Main Outcomes and Measures: The use of advanced treatment technologies among men unlikely to die from prostate cancer, as assessed by low-risk disease (clinical stage ≤T2a, biopsy Gleason score ≤6, and prostate-specific antigen level ≤10 ng/mL [the D’Amico classification]), high risk of noncancer mortality (based on the predicted probability of death within 10 years in the absence of a cancer diagnosis [see Gross et al.]), or both.

Results: In our cohort, the use of advanced treatment technologies increased from 32% (95% CI, 30%-33%) to 44% (95% CI, 43%-46%) among men with low-risk disease (P < .001) and from 36% (95% CI, 35%-38%) to 57% (95% CI, 55%-59%) among men with high risk of noncancer mortality (P < .001). The use of these advanced treatment technologies among men with both low-risk disease and high risk of noncancer mortality increased from 25% (95% CI, 23%-28%) to 34% (95% CI, 31%-37%) (P < .001). Among all patients diagnosed in SEER, the use of advanced treatment technologies for men unlikely to die from prostate cancer increased from 13% (95% CI, 12%-14%), or 129.2 per 1000 patients diagnosed with prostate cancer, to 24% (95% CI, 24%-25%), or 244.2 per 1000 patients diagnosed with prostate cancer (P < .001).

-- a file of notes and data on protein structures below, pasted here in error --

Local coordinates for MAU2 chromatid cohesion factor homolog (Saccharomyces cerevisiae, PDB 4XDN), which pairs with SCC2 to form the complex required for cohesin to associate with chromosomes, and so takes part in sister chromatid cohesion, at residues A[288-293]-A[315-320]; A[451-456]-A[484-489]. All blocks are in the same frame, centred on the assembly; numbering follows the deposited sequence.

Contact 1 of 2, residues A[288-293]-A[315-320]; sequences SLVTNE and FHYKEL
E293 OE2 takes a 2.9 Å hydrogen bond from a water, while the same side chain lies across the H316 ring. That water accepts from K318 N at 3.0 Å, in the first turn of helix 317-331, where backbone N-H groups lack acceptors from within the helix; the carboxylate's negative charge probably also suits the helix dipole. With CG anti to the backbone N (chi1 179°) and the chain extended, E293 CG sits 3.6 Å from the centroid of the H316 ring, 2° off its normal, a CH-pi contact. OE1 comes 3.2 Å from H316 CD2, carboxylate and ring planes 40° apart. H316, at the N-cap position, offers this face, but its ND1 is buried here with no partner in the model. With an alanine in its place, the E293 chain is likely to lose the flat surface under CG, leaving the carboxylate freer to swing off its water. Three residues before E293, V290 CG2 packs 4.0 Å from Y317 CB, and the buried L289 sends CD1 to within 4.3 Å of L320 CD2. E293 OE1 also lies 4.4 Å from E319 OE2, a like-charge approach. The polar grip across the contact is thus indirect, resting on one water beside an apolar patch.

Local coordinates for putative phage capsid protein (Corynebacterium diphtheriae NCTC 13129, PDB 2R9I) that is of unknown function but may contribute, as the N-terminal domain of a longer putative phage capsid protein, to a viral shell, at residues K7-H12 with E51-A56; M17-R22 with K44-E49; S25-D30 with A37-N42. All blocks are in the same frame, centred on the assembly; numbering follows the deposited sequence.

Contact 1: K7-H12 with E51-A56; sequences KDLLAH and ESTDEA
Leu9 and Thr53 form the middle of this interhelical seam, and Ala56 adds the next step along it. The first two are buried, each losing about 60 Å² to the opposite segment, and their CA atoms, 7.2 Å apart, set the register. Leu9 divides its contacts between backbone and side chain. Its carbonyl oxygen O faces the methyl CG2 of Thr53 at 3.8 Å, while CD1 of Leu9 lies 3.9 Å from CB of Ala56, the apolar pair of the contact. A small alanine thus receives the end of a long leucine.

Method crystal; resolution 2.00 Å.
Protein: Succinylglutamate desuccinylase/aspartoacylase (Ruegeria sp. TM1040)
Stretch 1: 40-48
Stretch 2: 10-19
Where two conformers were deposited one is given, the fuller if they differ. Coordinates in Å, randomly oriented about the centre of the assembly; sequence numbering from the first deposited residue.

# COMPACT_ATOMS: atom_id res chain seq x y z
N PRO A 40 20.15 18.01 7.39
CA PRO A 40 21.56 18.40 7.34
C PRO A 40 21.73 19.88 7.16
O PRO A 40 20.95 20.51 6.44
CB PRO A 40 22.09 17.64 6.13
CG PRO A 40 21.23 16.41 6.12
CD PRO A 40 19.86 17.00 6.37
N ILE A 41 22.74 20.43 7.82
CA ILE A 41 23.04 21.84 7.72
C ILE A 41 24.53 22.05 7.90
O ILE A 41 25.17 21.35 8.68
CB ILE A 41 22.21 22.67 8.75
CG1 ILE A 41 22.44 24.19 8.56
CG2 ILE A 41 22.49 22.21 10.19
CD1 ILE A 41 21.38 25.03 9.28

Conclusion and Relevance: Among men diagnosed with prostate cancer between 2004 and 2009 who had low-risk disease, high risk of noncancer mortality, or both, the use of advanced treatment technologies has increased.

prostate tx

The overall proportion of diagnosed patients treated for prostate cancer with the modalities studied from 2004-2009 was positive, but modest, as evident from the figure caption. Use of advanced treatment technologies increased 11 percentage points over the period of study, and use of prior treatment technologies decreased 8 percentage points. However, all of this was for patients unlikely to benefit. In light of the larger expense of advanced technologies, this is not efficiency enhancing even if those advanced technologies deliver treatment with lower rates of complications (itself a subject of debate).